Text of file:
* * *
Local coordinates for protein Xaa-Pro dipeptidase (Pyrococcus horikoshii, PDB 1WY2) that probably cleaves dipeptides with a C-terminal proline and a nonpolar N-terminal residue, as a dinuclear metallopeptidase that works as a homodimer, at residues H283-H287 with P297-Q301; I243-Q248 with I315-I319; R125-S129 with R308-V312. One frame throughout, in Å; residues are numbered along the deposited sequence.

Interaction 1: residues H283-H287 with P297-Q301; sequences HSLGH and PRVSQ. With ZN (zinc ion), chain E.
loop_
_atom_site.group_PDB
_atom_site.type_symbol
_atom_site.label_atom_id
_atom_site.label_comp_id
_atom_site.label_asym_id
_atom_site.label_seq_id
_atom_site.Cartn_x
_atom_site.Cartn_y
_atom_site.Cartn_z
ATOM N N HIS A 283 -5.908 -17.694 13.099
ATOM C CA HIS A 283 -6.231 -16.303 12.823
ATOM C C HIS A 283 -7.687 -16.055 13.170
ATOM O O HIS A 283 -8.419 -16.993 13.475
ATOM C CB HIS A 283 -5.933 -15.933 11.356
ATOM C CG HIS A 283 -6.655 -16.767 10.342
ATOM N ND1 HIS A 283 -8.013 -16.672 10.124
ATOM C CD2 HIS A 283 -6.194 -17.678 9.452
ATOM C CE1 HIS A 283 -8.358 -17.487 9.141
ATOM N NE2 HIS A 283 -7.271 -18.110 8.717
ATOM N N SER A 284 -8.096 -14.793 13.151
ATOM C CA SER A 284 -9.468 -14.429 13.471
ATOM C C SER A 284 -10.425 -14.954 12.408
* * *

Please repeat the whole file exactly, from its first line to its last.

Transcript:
Local coordinates for protein Xaa-Pro dipeptidase (Pyrococcus horikoshii, PDB 1WY2) that probably cleaves dipeptides with a C-terminal proline and a nonpolar N-terminal residue, as a dinuclear metallopeptidase that works as a homodimer, at residues H283-H287 with P297-Q301; I243-Q248 with I315-I319; R125-S129 with R308-V312. One frame throughout, in Å; residues are numbered along the deposited sequence.

Interaction 1: residues H283-H287 with P297-Q301; sequences HSLGH and PRVSQ. With ZN (zinc ion), chain E.
loop_
_atom_site.group_PDB
_atom_site.type_symbol
_atom_site.label_atom_id
_atom_site.label_comp_id
_atom_site.label_asym_id
_atom_site.label_seq_id
_atom_site.Cartn_x
_atom_site.Cartn_y
_atom_site.Cartn_z
ATOM N N HIS A 283 -5.908 -17.694 13.099
ATOM C CA HIS A 283 -6.231 -16.303 12.823
ATOM C C HIS A 283 -7.687 -16.055 13.170
ATOM O O HIS A 283 -8.419 -16.993 13.475
ATOM C CB HIS A 283 -5.933 -15.933 11.356
ATOM C CG HIS A 283 -6.655 -16.767 10.342
ATOM N ND1 HIS A 283 -8.013 -16.672 10.124
ATOM C CD2 HIS A 283 -6.194 -17.678 9.452
ATOM C CE1 HIS A 283 -8.358 -17.487 9.141
ATOM N NE2 HIS A 283 -7.271 -18.110 8.717
ATOM N N SER A 284 -8.096 -14.793 13.151
ATOM C CA SER A 284 -9.468 -14.429 13.471
ATOM C C SER A 284 -10.425 -14.954 12.408